The implicit irony between Morgan's lofty statement and the actual truth about the American business environment has a very profound relevance to this particular inquiry; specifically, the idea that the power to influence events does not lie in financial means, but rather in the trust of the public. Irony pervades this naïve belief. In economics money directs the final outcome of events. Time and time again, the historical record clearly demonstrates that business interests have taken precedence over the mandates of moral majorities and the consideration of the public's welfare. The case is no different when applied to the Federal Bureau of Narcotics' campaign against marihuana. Certain industries controlled by the money trust stood to lose billions of dollars in revenue if the new hemp industry was successful. The innate desire to protect their business investments motivated the leaders of the threatened industries to seek the aid of the Federal Bureau of Narcotics to ensure the failure of the new hemp industry. Acting on these hidden motives, the Bureau implemented an educational propaganda campaign about the evils of marihuana. On the basis of the evidence presented by the Bureau, marihuana was effectively demonized in the minds of the American public and the Marihuana Tax Act of 1937 was passed by Congress. Together, the act of demonization and regulatory legislation destroyed the chances of the new hemp industry becoming established as a viable economy in America.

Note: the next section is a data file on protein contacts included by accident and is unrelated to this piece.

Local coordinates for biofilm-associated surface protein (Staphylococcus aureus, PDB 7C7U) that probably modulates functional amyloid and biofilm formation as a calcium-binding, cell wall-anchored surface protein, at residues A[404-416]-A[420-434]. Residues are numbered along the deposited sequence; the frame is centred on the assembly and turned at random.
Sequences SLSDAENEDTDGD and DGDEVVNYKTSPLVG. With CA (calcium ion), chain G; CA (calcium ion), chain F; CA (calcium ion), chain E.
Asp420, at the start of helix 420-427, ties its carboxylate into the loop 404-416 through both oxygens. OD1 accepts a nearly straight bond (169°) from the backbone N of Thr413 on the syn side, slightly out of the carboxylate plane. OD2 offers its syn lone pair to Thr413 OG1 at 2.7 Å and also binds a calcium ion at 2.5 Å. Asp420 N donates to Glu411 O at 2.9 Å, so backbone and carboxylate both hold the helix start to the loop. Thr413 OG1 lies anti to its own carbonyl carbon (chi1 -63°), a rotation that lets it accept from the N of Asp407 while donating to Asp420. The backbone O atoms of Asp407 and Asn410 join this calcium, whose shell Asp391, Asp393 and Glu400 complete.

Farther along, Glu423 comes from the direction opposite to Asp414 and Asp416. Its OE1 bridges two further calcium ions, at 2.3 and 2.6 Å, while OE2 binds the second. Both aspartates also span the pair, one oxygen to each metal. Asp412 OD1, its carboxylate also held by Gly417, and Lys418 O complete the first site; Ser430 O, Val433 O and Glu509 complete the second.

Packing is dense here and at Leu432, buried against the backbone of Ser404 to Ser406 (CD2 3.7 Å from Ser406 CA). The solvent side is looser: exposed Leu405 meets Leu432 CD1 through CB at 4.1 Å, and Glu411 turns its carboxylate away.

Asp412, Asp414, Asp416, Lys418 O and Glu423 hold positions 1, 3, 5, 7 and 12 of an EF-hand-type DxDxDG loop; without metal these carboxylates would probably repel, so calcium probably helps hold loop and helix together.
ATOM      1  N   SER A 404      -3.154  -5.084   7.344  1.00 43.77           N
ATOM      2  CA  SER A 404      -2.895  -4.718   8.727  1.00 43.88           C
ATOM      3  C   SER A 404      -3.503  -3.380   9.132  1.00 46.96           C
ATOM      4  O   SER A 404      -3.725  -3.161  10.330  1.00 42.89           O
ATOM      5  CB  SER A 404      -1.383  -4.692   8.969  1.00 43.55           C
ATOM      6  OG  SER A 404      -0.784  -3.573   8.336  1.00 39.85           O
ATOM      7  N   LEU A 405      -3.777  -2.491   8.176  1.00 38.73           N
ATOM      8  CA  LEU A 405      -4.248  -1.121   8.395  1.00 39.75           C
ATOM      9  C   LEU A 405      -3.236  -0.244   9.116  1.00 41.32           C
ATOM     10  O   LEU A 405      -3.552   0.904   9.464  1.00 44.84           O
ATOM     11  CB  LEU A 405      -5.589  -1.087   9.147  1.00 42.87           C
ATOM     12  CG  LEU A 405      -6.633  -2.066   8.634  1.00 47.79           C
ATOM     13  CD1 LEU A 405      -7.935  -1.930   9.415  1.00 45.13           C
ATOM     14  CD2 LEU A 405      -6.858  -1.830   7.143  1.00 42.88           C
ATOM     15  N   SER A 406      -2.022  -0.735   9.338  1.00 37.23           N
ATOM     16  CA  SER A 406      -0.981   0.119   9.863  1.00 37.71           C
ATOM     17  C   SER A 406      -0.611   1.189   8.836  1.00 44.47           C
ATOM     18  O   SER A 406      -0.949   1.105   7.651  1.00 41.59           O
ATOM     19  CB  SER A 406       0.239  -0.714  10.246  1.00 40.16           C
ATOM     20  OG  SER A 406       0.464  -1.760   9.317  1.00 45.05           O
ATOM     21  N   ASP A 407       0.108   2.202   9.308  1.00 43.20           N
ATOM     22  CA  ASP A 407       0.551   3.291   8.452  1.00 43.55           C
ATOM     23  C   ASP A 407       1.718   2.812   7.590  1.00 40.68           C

On the ensuing pages, an elaborate argument to support the main contention of this thesis, that the new hemp industry was politically assassinated by the money trust, will be presented. First, in order to justify the concept of demonization, which is central to this thesis, the history of the role of marihuana throughout the centuries in the world at large and in America, in particular, will be briefly provided. A thorough explanation of the origins of the new hemp industry will be included with this history. In the next section the material will trace the evolution of the marihuana issue in America. Continuing, the two previous sections will then be tied together and the focus will shift onto the final act of demonization, which resulted in the passage of the Marihuana Tax Act of 1937. For the final two sections of this thesis, additional evidence in support of the main contention will be presented by analyzing the immediate repercussions of the Tax Act and the aftermath of prohibition. When finished, this thesis should have created a foundation for further detailed investigations of what is a uniquely American dilemma, the prohibition of marihuana because of the hemp plant's economic promise.